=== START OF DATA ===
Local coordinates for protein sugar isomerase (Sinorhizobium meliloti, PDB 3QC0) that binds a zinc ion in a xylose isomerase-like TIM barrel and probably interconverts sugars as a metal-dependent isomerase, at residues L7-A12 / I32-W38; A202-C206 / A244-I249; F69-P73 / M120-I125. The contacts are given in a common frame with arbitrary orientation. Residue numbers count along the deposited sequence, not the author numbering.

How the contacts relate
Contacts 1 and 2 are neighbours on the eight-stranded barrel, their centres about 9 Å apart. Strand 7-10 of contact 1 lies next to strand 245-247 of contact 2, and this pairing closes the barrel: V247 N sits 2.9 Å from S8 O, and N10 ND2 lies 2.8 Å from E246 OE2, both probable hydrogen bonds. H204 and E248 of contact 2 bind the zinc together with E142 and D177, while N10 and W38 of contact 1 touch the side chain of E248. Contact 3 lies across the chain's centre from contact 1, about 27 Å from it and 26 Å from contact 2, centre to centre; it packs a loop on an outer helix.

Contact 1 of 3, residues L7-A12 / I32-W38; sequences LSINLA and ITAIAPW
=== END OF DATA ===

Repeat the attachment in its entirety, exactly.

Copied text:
Local coordinates for protein sugar isomerase (Sinorhizobium meliloti, PDB 3QC0) that binds a zinc ion in a xylose isomerase-like TIM barrel and probably interconverts sugars as a metal-dependent isomerase, at residues L7-A12 / I32-W38; A202-C206 / A244-I249; F69-P73 / M120-I125. The contacts are given in a common frame with arbitrary orientation. Residue numbers count along the deposited sequence, not the author numbering.

How the contacts relate
Contacts 1 and 2 are neighbours on the eight-stranded barrel, their centres about 9 Å apart. Strand 7-10 of contact 1 lies next to strand 245-247 of contact 2, and this pairing closes the barrel: V247 N sits 2.9 Å from S8 O, and N10 ND2 lies 2.8 Å from E246 OE2, both probable hydrogen bonds. H204 and E248 of contact 2 bind the zinc together with E142 and D177, while N10 and W38 of contact 1 touch the side chain of E248. Contact 3 lies across the chain's centre from contact 1, about 27 Å from it and 26 Å from contact 2, centre to centre; it packs a loop on an outer helix.

Contact 1 of 3, residues L7-A12 / I32-W38; sequences LSINLA and ITAIAPW